Matthew Santos might be most famous for singing the ever-popular line, “if you are what you say you are; a superstar,” in Lupe Fiasco’s mainstream hit, but he is so much more than that. Through his album Into The Further, he demonstrates real talent, soul and artistry. The album is extremely well crafted in instrumentation as well as pure musicianship. With a few Grammy nominations and several albums under his belt, Matthew Santos gives us yet another reason to grant him our undivided attention.

While Santos plays the guitar and sings on the album, he took on the producer role as well. His production choices are unique and unpredictable, which is demonstrated in his song “Ojos,” as he reveals a sweet sounding beat box that continues even after the drums come in. The mix of the drums and beat box together create an excellent percussive backbone for the track. Even though Santos is a gifted vocalist, not every song is about that side of his music, as we see in the title track, “Into The Further. ” This is also exemplified in “Just To See You (Take 2),” which is a solo piano track. It’s calm and beautifully melodic. The incorporation of these songs differentiates the album from the rest due to its elemental diversity. These tracks are absolutely wonderful, but it’s the acoustic guitar based songs that send a wonderfully chilling feeling up my spine.

One of these acoustic based songs is “Under The Microscope,” which also happens to be my favorite track on the album. Santos’ smooth and controlled vocals sound beautifully breathy and airy, and his lightly palm-muted guitar playing in the verses brighten up into a gorgeous, full strumming frenzy in the chorus. I guess what I’m trying to say is that this song is utterly mesmerizing in every way. His falsetto is spot on, and the backing vocals are perfectly placed. The build of the song provides much of the appeal, as the string section comes in, giving your ears a real treat. He ends the song by reverting to his acoustic guitar and voice as the main focus of the music. The folksy vibe he creates is rather lovely and inviting. I can’t stop hitting the repeat button on this track, and I would like to make a safe bet that you might have a similar reaction. Other chilling acoustic guitar centered songs from the album include “Winter Song,” “Succumb To Gravity,” and “Who Am I To You.”

There are several tracks that are relatively bass heavy, which, much to my delight, automatically increases the funk presence in the album. I find that the bass is typically understated in rock music, even on the indie side of the spectrum. It’s nice to hear the bass coming through as a key element in songs such as “Seven Years,” “It All Works Out,” “White Gloves,” and “And Now The Leap.” These tracks are more than soulful; I’m going to go as far as to say that they are life enriching. “And Now The Leap” uses distant sounding background vocals under the catchy bass line accompanied by the best drumming on the album. The bass line takes the front seat in “Seven Years,” as the true backbone of the song; the means in which it’s introduced took me by surprise in the best way. After about 45 seconds of a light and airy introduction, the bass takes complete control with the help of the drums. I’d compare it to the highly anticipated moment of the beat finally dropping in an electronic dance music track. Although I would never compare Matthew Santos to electronic dance music, that excitement of the long awaited beat drop was present in “Seven Years,” and it was well worth the wait.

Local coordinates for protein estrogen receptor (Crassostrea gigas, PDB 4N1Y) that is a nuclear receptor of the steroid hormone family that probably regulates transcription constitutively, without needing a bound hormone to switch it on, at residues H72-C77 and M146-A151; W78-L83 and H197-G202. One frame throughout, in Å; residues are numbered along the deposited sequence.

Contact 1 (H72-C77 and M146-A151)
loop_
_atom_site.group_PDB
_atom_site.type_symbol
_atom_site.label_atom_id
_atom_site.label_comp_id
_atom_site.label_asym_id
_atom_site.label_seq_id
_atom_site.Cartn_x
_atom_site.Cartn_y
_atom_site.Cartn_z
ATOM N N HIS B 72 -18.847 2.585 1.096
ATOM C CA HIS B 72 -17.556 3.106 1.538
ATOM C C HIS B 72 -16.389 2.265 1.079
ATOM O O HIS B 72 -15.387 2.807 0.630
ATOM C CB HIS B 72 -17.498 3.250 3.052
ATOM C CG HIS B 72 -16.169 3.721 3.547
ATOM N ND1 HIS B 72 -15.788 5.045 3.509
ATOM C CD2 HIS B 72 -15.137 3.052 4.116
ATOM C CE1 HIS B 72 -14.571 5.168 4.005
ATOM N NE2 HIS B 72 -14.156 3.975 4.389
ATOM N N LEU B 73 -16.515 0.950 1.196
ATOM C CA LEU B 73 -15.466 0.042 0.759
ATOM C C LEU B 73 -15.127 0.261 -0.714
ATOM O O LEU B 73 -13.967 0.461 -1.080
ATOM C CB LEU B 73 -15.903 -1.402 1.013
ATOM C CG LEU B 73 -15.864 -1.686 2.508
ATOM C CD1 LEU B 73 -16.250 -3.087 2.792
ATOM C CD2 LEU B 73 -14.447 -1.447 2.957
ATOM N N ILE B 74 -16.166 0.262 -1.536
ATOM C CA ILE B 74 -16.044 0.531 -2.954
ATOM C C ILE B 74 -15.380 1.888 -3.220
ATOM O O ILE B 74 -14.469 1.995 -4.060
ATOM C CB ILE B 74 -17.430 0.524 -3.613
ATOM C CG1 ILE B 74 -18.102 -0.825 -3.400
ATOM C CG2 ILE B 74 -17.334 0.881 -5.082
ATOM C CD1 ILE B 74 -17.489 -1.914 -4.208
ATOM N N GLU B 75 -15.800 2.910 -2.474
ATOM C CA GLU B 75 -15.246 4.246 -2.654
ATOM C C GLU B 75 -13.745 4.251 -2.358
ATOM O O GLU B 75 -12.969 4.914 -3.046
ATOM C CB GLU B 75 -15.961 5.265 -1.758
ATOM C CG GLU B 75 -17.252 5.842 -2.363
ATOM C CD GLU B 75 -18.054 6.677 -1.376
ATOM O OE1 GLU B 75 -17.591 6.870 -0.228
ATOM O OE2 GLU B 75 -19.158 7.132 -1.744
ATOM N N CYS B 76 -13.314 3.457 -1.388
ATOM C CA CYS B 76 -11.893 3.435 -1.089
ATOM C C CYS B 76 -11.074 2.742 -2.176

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Some of the tracks on Into The Further take a middle seat between the indie rock, somewhat folksy acoustic guitar songs and the soulfully bass heavy tracks. These songs include “End of the Pipeline (Have a Nice Day!),” “Field and Flower,” and “Second Chances.” “End of the Pipeline” allows Santos’ vocals to shine even more so than already exhibited. The string section is so strong, especially during the chorus and the moments after. It brings a slightly dramatic side of Matthew Santos to light. “Field and Flower” also uses the string section to back up the acoustic guitar, really bringing the song to life. “Second Chances” uses cymbal crescendos to slowly introduce the more booming sections of the track. All of the percussion on this album was extremely well executed, making the entire sound more powerful on the whole.

It pains me that I can’t write a full essay about each and every one of the fourteen tracks on the album, because I would love to; though, I promise I will refrain. With that in mind, I deeply encourage you to allow Matthew Santos to make your whole week better, as you get to know these songs front to back. Santos continues to prove to be much more than a single stint on a Lupe Fiasco song, as he dazzles us with Into The Further.


Article: Alex Feigin

Cover photo: Stephanie Bassos



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